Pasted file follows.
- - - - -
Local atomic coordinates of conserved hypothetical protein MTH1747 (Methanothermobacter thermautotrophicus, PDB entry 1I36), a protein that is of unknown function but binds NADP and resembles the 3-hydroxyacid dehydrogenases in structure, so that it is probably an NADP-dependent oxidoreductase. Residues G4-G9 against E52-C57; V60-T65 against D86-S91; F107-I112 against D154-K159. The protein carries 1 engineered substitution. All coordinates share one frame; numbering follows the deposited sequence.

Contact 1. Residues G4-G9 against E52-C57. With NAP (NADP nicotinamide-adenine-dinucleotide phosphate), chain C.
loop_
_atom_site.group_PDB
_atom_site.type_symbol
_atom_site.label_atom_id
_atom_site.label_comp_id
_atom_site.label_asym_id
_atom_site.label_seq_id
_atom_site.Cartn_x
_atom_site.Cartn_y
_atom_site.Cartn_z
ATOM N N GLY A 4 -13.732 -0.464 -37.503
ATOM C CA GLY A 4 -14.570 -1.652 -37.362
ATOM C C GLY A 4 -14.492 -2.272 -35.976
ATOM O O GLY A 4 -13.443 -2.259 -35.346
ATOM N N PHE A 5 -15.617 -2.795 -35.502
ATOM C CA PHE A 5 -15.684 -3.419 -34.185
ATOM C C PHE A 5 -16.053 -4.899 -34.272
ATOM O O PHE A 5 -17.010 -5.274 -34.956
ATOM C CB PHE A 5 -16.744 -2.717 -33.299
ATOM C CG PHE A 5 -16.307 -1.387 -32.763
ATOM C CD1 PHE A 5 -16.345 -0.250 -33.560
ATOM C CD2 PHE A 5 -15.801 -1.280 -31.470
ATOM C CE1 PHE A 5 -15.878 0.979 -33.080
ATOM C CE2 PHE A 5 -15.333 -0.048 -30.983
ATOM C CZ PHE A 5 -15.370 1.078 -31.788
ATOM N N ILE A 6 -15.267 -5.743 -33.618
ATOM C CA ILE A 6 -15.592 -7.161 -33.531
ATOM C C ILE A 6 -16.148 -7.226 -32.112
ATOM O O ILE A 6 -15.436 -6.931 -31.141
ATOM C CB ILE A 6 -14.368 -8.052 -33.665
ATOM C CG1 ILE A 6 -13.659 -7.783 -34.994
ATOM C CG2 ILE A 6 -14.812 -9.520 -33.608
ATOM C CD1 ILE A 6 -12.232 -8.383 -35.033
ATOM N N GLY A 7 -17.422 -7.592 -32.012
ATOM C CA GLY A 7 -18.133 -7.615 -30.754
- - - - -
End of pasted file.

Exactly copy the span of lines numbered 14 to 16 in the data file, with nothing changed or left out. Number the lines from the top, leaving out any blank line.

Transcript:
ATOM C CA GLY A 4 -14.570 -1.652 -37.362
ATOM C C GLY A 4 -14.492 -2.272 -35.976
ATOM O O GLY A 4 -13.443 -2.259 -35.346